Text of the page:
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22

(1) "The Battle of France" - so called by the French. The the term "Battle of France is widely used for the WW2 fighting of the French against the German invasion. See e.g. Wikipedia Battle of France And the naming of it accordingly is attested to e.g. Winston Churchill: here ... What General Weygand has called The Battle of France is over. The ...


18

The Austro-Prussian War is currently known in Germany as "Deutscher Krieg", or "The German War" - though it was originally known as "Preußisch-Deutscher Krieg", or "Prussian-German War". Another contender are the Napoleonic Wars--or the Guerres napoléoniennes, as they are called in France.


13

I can think of an example of this from the ancient period: The Lamian War(323–322 BC): was known to the ancient Greeks as the "Hellenic War". Obviously there were many wars in ancient Greece that we could call "Hellenic Wars" but this particular one was explicitly noted by Diodorus Siculus as such. Independent Greek states fought on both sides of this ...


12

One potential answer is "The People's Crusade." This certainly refers to the people fighting it (peasants instead of noblemen). I haven't found any primary source material for contemporaries calling it "The People's Crusade", but this source seems to suggest that it was called "The Popular Crusade" which is fairly close. As two sheds and Steve Jessop ...


12

First of all, seeing as to how more than one SE user has questioned the seriousness of the Cuban missile crisis, let me try to outline how tense things were at the time. The Cuban missile crisis is the only time ever that any section of the US military has mobilised to DEFCON 2. The erstwhile SAC was at DEFCON 2 while the rest of the armed forces were at ...


11

Naming a war after the leader of our side (especially if he wants to be remembered for the victory, even anticipated) like in "Napoleonic Wars" as referenced by two sheds seems to be the most natural case of naming the war after one's side. In Clone Wars it's a different case: naming the war after a key or new weapon. I don't know about any war named like ...


6

Hmm... Perhaps the War of the League of Augsburg / War of the Grand Alliance / Nine Years' War would count, at least with respect to the first two of those names. According to Wikipedia, The Grand Alliance was a European coalition, consisting (at various times) of Austria, Bavaria, Brandenburg, the Dutch Republic, England, the Holy Roman Empire, Ireland, ...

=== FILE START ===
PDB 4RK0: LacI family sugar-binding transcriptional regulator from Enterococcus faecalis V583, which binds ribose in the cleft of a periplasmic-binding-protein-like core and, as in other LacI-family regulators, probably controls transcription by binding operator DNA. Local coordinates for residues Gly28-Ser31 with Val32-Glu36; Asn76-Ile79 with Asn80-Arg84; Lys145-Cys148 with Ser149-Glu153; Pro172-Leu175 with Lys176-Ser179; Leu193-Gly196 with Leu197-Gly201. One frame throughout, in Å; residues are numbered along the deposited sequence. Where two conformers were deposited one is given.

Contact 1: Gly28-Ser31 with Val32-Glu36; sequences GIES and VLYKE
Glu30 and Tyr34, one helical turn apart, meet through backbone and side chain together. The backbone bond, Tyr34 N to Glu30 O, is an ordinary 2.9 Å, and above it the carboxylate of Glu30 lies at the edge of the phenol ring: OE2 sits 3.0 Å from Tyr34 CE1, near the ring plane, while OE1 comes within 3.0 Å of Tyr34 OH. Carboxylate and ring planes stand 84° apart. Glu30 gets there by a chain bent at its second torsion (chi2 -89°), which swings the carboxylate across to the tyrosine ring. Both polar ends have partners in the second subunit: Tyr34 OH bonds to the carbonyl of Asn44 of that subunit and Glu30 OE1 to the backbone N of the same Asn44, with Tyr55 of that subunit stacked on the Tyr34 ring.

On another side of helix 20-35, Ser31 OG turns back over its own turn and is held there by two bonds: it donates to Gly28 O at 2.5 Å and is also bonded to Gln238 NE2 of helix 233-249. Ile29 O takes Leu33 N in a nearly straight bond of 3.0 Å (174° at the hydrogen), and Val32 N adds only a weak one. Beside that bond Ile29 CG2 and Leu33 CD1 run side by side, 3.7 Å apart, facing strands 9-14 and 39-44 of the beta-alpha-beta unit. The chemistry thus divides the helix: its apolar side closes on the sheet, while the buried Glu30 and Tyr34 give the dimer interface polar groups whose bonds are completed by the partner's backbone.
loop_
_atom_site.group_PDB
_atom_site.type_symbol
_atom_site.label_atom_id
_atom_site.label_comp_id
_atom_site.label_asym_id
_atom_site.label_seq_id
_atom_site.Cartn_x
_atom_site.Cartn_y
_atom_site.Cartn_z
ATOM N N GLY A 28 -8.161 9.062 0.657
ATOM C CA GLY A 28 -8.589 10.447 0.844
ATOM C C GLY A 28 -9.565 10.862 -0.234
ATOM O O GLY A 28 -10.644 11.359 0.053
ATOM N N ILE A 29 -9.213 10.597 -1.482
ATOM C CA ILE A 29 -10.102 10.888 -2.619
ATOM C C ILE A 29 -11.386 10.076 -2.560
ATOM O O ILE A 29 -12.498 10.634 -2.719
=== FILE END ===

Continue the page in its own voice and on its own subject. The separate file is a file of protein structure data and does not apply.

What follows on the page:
6

Buddhism predates Christianity and some believe some of the ideas of Buddhism traveled along the Silk Road and reached the Middle East. They may have influenced thought in that area in the years before the appearance of Christianity. Buddhism, although some would argue it’s not a religion, does promote peaceful co-existence. The five precepts are: To ...


5

One example that comes to my mind is the War of the Triple Alliance, perhaps more commonly known as the Paraguayan War, which was won by the said Triple Alliance (Brazil, Argentina and Uruguay). EDIT – But to be honest, I don't actually know nor could I find out whether it was called like that while it was being fought; it's pretty probable that it was ...


4

Posting as an answer because I can't post a comment: This is an absolutely terrible question that should be closed. It is far too open-ended as it asks for a list of undefined extent. It clearly violates both of these items in the FAQ: Chatty, open-ended questions diminish the usefulness of our site and push other questions off the front page. ...


4

Winston Churchill, before fighting it: "The battle of Britain is about to begin. Upon this battle depends the survival of Christian civilisation."


2

two sheds already mentioned the Napoleonic Wars, which do kinda qualify(they're named after the leader of the country), AND The French Revolutionary wars(guerres de la Révolution française in French) are a perfect example for what you're asking. They're named after the... we can say faction or political entity, that caused and won most of them, and are ...


1

Surely an obvious example is the American Revolution? And likewise for many other revolutions.


1

Wow. This is effectively asking, "please give an example of violence in History". You'd be hard-pressed to find any example of religious violence that didn't have some kind of cultural-ethnic underpinning. One of my favorite examples is Arianism. This was a difference with the Pope in Rome over the precise nature of the Holy Trinity which even most devout ...



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